I never knew what I wanted to be when I grew up. It was never important to me, either, the way that it was important to other people. I never stopped to wonder why, really—how could I, when I didn’t really care? I only wanted to wake up each day and do the things that interested me, so I did. In high school, my teachers and guidance counselor were sure that I’d study sciences in college, and convinced me of it, too. A couple of semesters in, though, I realized that I was reading a lot more literature than I was any of my science-based textbooks, and so I naturally started taking more English classes instead. Forced to declare a major, I chose English Lit with a minor in creative writing–another interest that sparked in me somewhere in that time—and before I knew it, I had a BA in English Literature. I started working—technical writer, online magazine editor, legal assistant, and on and on, usually changing jobs every couple of years because of the boredom that would quickly settle in. I knew this whole time that I was most interested in teaching or counseling of some sort–but for the first time in my life, I didn’t follow my interest because of the societal stigma associated with teaching–those people were underpaid and underappreciated. I didn’t want to be one of them.
So I floated on, stringing together meaningless jobs until I finally recognized my fallacious reasoning, and almost immediately applied and enrolled to earn my MAT and finally see if I’d be as happy a teacher as I’d suspected I would be. I’d worked with words and continued reading heavily in my adult life, but I have to admit that I’m out of touch with the canon of high school literature, having opted primarily for non-fiction—historical and anthropological works—for the past ten years. Additionally, as a pre-service teacher, I still feel rather unprepared, pedagogically speaking. Well, of course I’m still unprepared. I did just meet my cooperating teacher (no observations yet) and I found that I understood most of what was being spoken about in the English III PLT meeting, which was good. Still in the kiddie pool, and will be until I’m in the fire. I have a few more ideas about specific ways to run classes, but not specific ways to run specific classes. The PLT made me realize that they have completely different activities for classes of differing abilities that they teach. I think the school at which I am student teaching has pretty segregated classes. You know, by “academic ability.” Hmmm. My favorite texts from the program thus far have been those that offer advice and examples on conducting lessons in the classroom. When I read about them, I think “I can definitely do that,” but I feel like I have to read and compile a good many more in order to be more prepared. I have more ideas for projects, but not necessarily for how to teach them up to the point where they are loosed to start/complete their projects. Must feel more comfortable in the day-to-day.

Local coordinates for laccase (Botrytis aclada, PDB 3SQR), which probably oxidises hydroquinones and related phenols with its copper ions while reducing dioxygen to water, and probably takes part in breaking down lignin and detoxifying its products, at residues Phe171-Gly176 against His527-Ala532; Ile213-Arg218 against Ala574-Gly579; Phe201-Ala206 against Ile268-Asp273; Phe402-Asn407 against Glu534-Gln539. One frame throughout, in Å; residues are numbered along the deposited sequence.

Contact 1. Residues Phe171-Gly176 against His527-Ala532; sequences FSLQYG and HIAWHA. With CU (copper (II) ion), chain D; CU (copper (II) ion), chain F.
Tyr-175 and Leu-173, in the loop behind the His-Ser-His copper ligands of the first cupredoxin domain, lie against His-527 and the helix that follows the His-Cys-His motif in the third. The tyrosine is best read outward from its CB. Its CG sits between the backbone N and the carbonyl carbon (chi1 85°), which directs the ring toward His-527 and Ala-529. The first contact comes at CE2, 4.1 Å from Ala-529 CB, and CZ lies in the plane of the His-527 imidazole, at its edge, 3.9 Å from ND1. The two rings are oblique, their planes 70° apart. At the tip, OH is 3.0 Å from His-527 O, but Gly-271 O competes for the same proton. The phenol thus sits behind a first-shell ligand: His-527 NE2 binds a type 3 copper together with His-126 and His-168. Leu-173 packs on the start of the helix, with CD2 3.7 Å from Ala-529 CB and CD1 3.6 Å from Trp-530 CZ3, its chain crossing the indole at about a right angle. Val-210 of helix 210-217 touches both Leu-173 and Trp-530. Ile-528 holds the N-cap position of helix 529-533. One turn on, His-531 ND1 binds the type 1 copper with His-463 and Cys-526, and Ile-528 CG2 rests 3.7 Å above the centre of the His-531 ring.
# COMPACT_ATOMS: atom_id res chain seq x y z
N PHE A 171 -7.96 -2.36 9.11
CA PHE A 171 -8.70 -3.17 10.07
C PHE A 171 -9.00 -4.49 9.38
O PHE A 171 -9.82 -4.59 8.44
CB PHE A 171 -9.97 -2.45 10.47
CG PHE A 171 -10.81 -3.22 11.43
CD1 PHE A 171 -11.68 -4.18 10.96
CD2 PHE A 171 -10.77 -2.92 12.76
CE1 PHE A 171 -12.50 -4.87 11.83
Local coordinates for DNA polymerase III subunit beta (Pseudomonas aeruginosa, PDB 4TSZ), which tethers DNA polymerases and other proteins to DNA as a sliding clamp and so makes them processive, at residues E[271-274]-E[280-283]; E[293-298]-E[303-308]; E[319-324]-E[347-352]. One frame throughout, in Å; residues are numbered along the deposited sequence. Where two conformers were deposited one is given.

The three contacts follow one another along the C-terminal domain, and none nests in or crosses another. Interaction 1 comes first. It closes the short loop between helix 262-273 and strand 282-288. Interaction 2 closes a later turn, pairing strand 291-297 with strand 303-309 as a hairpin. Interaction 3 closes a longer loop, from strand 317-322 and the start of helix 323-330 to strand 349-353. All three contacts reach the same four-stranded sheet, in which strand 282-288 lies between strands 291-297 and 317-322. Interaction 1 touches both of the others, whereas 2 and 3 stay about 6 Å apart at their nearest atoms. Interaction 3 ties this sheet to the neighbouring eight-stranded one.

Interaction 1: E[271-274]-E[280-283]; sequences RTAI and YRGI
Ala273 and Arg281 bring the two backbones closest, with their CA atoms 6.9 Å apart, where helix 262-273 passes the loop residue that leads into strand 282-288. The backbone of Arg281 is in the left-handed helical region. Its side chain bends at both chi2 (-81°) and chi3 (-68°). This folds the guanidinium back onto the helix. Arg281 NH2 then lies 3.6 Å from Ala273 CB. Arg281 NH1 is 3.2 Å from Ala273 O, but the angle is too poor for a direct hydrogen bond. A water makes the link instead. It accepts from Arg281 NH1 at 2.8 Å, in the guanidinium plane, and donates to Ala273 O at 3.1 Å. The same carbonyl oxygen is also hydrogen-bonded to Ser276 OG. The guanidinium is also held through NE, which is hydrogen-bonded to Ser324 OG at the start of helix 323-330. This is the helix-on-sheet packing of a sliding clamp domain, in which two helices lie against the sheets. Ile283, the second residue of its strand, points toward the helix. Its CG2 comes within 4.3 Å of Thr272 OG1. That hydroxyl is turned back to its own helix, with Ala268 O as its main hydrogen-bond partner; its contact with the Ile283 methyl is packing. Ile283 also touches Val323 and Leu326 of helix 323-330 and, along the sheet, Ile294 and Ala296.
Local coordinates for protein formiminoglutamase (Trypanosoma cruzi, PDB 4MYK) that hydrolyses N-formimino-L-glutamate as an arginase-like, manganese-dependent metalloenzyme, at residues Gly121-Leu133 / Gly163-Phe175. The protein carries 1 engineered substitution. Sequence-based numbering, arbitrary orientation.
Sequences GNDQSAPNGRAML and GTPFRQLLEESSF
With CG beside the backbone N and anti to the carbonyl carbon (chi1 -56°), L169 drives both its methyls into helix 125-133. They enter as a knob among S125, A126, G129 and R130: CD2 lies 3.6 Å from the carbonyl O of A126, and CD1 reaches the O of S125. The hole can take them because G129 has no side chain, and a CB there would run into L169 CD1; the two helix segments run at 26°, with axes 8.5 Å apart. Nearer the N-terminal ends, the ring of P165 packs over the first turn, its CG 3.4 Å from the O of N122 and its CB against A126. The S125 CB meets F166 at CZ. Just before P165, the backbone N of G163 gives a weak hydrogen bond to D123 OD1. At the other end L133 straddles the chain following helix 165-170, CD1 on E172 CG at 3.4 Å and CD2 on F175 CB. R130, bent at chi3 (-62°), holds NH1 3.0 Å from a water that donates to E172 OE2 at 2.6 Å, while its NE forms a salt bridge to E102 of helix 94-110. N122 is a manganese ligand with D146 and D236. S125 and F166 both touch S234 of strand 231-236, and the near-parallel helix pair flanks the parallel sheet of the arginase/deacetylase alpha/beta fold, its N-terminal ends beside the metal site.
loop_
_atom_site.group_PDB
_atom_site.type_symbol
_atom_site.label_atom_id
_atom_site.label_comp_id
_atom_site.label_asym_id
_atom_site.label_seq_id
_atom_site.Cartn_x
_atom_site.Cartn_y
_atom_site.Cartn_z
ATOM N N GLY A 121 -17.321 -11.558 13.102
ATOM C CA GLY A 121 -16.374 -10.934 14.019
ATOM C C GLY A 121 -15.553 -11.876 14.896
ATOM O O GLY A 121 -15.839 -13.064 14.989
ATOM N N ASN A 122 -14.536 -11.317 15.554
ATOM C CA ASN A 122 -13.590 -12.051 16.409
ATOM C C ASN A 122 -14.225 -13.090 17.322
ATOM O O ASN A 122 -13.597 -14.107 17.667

I am feeling far more confident in my “teacherly” self at this time. While I learned plenty and was moved to think by our activities throughout the course, I recognized the greatest difference in professional sensibility when making the Change Project CCI with my team. I’d never even thought about how to go about making a CCI before, but when we got together with our subject matter, the ideas started flowing, both from the group and from myself. I realized that I was thinking about teaching, thinking about learning, and making them meet for an imagined class. Observing my CT had something to with my rise in confidence, too, to be fair—being around the school and talking to the students made me feel much more connected to the whole thing. I’d have to say I feel more like a teacher now. I went out yesterday and bought some teacher clothes and didn’t feel ironic about it. How about that?
Though I’ve read precious little fiction in my recent history, I had a moment a few weeks ago that bolstered my confidence. I was visiting my family, and took my 16-year-old nephew to the library, where I needed to grab something. He’s never been much of a reader, so we don’t typically talk about literature, but while we were there, he asked what he should read, as he was getting bored at the end of his summer vacation. I surprised myself by my lack of hesitation. I began asking him what he’s read in the past that he liked, and answered his “I don’t know” with good questions of my own. Fantasy, like Tolkien? Detective stories? Mysteries? His lack of experience didn’t deter me, either. We walked through the fiction stacks and I described the kinds of stories I saw. After a few minutes of this, I realized he wasn’t going to have an opinion, so I thought about the right voice for him to read. I took him straight to the Vonnegut section. Writes like a grandfather spinning a yarn. Master of satire and understated morality. “Cat’s Cradle,” I said, handing him the book. “Read the first ten pages and tell me what you think.” A few minutes later, I looked over at him from across the library, and he glanced up. I widened my eyes in question, and I got the double approval—a thumbs up with an enthusiastic head nod.